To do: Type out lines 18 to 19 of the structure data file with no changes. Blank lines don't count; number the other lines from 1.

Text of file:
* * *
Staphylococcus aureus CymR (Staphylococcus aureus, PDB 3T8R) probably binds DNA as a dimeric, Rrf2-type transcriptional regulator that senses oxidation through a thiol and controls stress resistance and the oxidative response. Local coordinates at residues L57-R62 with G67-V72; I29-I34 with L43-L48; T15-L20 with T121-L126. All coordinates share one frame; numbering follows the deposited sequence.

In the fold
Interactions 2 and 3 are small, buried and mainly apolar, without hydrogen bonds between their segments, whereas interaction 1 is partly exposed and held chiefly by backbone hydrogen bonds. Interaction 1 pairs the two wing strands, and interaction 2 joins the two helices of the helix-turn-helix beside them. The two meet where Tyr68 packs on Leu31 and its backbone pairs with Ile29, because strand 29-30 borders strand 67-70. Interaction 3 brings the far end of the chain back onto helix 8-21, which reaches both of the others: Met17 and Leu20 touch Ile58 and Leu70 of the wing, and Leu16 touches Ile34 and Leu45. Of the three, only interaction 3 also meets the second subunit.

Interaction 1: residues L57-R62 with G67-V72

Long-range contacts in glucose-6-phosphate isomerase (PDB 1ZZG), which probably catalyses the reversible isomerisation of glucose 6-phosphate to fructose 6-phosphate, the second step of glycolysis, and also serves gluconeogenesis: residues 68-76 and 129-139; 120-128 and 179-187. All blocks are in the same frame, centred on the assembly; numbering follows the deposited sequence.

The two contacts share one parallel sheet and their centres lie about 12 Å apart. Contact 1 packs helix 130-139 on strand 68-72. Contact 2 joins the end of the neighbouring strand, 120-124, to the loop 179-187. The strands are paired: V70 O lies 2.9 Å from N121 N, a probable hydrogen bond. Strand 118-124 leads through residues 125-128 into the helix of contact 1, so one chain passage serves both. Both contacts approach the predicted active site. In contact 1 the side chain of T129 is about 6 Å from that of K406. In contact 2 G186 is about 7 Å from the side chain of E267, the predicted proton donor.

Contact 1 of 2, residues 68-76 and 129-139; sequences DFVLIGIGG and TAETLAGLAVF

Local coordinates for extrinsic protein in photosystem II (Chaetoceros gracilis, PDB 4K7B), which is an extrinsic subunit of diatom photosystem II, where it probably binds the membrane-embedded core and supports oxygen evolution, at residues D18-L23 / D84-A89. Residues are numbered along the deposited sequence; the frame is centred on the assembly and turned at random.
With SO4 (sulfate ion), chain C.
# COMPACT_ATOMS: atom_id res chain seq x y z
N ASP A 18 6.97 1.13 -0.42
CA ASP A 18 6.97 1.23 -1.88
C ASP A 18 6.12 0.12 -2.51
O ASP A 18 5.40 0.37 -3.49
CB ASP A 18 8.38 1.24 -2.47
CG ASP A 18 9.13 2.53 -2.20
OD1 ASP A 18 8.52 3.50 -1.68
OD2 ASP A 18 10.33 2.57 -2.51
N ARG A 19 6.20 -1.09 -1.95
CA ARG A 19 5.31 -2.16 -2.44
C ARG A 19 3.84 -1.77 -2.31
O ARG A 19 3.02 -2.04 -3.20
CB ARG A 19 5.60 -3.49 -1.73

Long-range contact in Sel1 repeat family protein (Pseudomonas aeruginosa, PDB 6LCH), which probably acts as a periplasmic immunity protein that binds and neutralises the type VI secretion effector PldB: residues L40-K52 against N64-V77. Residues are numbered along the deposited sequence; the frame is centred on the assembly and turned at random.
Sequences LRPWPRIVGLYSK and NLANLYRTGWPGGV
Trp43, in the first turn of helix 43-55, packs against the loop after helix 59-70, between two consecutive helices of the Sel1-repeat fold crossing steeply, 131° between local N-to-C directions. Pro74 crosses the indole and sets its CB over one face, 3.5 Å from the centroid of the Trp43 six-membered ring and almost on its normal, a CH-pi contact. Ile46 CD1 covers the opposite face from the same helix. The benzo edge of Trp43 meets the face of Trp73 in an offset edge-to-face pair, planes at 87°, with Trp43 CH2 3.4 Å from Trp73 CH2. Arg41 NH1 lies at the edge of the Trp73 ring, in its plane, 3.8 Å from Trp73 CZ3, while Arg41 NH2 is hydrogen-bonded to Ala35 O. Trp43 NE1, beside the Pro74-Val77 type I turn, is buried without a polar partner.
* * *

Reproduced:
OD2 ASP A 18 10.33 2.57 -2.51
N ARG A 19 6.20 -1.09 -1.95